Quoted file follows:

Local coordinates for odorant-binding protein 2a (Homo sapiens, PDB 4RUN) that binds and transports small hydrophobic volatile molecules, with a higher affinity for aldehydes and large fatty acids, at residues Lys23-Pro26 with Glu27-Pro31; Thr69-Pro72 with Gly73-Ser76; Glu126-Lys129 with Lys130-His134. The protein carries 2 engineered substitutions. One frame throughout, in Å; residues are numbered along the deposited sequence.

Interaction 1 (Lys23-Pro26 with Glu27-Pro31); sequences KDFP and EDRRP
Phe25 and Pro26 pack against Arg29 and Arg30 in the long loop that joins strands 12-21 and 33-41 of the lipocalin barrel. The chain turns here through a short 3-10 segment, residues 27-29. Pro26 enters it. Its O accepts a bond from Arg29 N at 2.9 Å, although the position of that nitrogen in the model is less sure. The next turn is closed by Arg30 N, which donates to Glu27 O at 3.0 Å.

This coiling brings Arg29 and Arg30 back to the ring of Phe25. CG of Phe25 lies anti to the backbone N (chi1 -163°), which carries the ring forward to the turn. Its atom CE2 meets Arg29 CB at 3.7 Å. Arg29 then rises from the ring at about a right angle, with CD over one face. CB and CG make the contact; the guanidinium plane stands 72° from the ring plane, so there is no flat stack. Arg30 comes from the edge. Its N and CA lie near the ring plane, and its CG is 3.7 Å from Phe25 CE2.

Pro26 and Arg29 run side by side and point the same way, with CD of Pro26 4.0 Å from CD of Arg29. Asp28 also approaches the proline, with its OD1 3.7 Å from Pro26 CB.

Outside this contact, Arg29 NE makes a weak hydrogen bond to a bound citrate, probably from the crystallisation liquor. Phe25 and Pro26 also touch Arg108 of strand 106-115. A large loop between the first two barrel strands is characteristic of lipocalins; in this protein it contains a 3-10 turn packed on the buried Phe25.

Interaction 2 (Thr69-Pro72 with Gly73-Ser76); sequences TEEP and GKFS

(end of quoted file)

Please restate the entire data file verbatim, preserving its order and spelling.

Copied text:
Local coordinates for odorant-binding protein 2a (Homo sapiens, PDB 4RUN) that binds and transports small hydrophobic volatile molecules, with a higher affinity for aldehydes and large fatty acids, at residues Lys23-Pro26 with Glu27-Pro31; Thr69-Pro72 with Gly73-Ser76; Glu126-Lys129 with Lys130-His134. The protein carries 2 engineered substitutions. One frame throughout, in Å; residues are numbered along the deposited sequence.

Interaction 1 (Lys23-Pro26 with Glu27-Pro31); sequences KDFP and EDRRP
Phe25 and Pro26 pack against Arg29 and Arg30 in the long loop that joins strands 12-21 and 33-41 of the lipocalin barrel. The chain turns here through a short 3-10 segment, residues 27-29. Pro26 enters it. Its O accepts a bond from Arg29 N at 2.9 Å, although the position of that nitrogen in the model is less sure. The next turn is closed by Arg30 N, which donates to Glu27 O at 3.0 Å.

This coiling brings Arg29 and Arg30 back to the ring of Phe25. CG of Phe25 lies anti to the backbone N (chi1 -163°), which carries the ring forward to the turn. Its atom CE2 meets Arg29 CB at 3.7 Å. Arg29 then rises from the ring at about a right angle, with CD over one face. CB and CG make the contact; the guanidinium plane stands 72° from the ring plane, so there is no flat stack. Arg30 comes from the edge. Its N and CA lie near the ring plane, and its CG is 3.7 Å from Phe25 CE2.

Pro26 and Arg29 run side by side and point the same way, with CD of Pro26 4.0 Å from CD of Arg29. Asp28 also approaches the proline, with its OD1 3.7 Å from Pro26 CB.

Outside this contact, Arg29 NE makes a weak hydrogen bond to a bound citrate, probably from the crystallisation liquor. Phe25 and Pro26 also touch Arg108 of strand 106-115. A large loop between the first two barrel strands is characteristic of lipocalins; in this protein it contains a 3-10 turn packed on the buried Phe25.

Interaction 2 (Thr69-Pro72 with Gly73-Ser76); sequences TEEP and GKFS